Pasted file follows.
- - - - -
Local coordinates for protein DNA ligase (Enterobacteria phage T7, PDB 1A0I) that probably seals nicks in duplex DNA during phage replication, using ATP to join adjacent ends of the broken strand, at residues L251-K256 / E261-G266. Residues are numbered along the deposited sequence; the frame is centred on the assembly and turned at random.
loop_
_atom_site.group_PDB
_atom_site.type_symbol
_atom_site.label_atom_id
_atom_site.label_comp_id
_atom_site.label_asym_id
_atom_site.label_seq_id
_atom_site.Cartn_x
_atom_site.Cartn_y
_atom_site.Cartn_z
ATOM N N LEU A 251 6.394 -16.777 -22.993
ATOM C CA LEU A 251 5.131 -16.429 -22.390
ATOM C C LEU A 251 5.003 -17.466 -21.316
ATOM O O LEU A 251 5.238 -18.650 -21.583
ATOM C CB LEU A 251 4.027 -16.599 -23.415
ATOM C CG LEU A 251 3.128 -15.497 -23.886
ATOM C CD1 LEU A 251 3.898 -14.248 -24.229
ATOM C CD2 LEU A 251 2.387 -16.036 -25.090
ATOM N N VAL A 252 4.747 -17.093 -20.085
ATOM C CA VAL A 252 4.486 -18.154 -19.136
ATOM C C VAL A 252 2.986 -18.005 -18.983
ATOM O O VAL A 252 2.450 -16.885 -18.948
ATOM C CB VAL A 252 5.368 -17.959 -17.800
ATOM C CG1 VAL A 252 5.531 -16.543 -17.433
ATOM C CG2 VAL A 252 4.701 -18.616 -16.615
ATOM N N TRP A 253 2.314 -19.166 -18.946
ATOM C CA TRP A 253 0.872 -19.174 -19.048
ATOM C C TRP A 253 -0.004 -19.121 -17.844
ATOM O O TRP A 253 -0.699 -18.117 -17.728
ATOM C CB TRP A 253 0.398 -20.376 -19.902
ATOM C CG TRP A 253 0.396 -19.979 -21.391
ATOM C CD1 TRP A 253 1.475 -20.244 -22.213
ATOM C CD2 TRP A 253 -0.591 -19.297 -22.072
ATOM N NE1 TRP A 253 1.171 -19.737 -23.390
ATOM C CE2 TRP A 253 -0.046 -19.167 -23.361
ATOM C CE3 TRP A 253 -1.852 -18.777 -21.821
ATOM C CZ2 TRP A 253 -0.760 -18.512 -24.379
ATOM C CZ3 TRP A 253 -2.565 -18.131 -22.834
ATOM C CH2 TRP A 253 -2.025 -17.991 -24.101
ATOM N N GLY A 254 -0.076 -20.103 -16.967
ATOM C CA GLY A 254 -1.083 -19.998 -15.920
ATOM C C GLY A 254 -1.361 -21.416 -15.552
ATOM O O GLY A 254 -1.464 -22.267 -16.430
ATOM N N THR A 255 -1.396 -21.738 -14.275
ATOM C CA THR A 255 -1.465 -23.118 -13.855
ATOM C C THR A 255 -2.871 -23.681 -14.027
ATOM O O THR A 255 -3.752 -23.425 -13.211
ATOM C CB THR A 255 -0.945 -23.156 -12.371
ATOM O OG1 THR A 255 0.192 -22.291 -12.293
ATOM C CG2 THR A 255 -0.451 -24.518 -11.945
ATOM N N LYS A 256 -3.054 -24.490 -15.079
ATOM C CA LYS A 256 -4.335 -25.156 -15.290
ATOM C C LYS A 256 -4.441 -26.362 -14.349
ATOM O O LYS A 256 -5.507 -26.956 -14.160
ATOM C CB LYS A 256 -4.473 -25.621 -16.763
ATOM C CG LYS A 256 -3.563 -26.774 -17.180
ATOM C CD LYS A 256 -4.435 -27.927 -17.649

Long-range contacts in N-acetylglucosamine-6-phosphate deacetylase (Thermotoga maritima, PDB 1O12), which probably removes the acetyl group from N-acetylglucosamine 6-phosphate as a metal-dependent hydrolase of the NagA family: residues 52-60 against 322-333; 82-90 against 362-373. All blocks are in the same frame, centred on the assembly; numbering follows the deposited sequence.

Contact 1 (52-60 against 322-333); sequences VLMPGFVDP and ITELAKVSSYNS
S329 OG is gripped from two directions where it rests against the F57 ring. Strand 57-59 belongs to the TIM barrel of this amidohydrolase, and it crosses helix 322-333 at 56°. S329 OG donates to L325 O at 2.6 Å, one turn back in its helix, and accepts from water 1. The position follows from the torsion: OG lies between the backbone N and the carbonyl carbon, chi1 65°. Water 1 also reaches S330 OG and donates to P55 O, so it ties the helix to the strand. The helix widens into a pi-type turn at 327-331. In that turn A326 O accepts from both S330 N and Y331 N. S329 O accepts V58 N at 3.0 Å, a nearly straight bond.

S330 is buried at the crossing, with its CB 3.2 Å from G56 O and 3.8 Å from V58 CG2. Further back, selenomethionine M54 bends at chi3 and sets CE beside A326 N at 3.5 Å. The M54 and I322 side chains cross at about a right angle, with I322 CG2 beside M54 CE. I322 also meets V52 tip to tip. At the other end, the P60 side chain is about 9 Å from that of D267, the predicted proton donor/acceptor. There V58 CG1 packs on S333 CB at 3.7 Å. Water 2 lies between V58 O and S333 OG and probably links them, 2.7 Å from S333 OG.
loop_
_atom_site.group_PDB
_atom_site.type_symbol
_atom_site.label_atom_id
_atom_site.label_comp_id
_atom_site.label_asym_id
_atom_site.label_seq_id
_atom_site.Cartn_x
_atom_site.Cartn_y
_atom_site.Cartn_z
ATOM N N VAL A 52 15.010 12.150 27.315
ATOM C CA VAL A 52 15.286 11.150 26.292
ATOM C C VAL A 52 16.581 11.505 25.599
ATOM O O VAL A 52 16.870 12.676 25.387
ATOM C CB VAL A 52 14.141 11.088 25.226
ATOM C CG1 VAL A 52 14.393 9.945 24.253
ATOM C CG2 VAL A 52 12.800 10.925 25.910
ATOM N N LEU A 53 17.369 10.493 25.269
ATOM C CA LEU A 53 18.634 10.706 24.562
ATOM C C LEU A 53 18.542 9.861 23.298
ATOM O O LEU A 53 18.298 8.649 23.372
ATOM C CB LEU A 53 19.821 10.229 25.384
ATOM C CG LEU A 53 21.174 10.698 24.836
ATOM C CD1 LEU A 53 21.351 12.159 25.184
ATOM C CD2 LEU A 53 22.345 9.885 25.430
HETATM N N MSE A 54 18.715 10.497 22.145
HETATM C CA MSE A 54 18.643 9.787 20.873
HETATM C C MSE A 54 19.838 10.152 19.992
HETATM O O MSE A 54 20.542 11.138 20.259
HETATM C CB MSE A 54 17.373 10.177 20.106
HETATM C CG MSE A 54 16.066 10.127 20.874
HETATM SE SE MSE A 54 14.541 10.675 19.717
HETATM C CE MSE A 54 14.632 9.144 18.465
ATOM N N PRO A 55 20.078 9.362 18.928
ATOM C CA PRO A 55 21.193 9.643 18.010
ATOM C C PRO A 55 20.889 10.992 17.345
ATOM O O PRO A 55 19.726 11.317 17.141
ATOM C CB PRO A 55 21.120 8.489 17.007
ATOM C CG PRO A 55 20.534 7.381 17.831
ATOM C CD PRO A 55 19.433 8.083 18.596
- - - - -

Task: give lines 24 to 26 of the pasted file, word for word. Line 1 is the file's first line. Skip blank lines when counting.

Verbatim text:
ATOM C CB VAL A 252 5.368 -17.959 -17.800
ATOM C CG1 VAL A 252 5.531 -16.543 -17.433
ATOM C CG2 VAL A 252 4.701 -18.616 -16.615